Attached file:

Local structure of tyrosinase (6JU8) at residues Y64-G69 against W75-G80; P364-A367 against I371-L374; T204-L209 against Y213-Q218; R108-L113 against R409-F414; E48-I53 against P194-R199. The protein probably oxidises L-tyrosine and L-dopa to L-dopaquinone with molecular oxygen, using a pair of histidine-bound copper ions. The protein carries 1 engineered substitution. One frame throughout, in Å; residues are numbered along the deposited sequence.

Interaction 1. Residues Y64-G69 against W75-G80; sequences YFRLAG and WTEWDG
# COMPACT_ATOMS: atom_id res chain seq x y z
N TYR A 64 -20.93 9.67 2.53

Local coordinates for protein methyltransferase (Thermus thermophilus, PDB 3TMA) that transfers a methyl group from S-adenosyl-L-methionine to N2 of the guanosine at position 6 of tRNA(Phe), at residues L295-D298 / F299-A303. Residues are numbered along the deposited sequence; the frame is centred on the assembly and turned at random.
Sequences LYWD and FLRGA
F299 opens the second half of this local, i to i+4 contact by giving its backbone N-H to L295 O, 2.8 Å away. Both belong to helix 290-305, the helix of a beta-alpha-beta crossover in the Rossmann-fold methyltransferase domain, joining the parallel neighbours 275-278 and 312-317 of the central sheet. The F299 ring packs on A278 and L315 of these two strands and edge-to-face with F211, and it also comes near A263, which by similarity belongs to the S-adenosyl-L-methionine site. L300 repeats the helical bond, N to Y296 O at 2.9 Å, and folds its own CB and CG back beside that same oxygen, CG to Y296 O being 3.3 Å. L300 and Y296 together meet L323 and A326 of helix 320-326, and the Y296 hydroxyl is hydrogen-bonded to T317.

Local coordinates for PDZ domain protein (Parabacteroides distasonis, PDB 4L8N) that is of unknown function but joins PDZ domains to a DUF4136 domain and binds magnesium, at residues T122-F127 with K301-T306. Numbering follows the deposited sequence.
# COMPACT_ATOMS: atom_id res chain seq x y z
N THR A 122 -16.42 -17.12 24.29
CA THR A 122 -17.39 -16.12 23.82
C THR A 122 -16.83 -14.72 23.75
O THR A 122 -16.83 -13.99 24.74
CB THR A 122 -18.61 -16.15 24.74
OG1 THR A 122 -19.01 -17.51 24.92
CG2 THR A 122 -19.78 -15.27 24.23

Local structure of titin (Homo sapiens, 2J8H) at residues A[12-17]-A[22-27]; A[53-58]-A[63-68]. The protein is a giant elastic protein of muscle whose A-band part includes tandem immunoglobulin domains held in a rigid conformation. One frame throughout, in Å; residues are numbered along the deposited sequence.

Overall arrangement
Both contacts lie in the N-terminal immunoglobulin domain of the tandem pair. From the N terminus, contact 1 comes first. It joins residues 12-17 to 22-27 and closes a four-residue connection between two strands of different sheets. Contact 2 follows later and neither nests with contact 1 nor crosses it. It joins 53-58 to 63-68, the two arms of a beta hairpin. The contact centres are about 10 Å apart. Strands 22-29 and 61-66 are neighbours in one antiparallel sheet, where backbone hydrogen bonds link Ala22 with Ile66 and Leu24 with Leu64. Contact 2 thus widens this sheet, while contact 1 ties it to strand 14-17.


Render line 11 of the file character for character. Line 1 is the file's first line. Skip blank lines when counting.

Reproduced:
CA THR A 122 -17.39 -16.12 23.82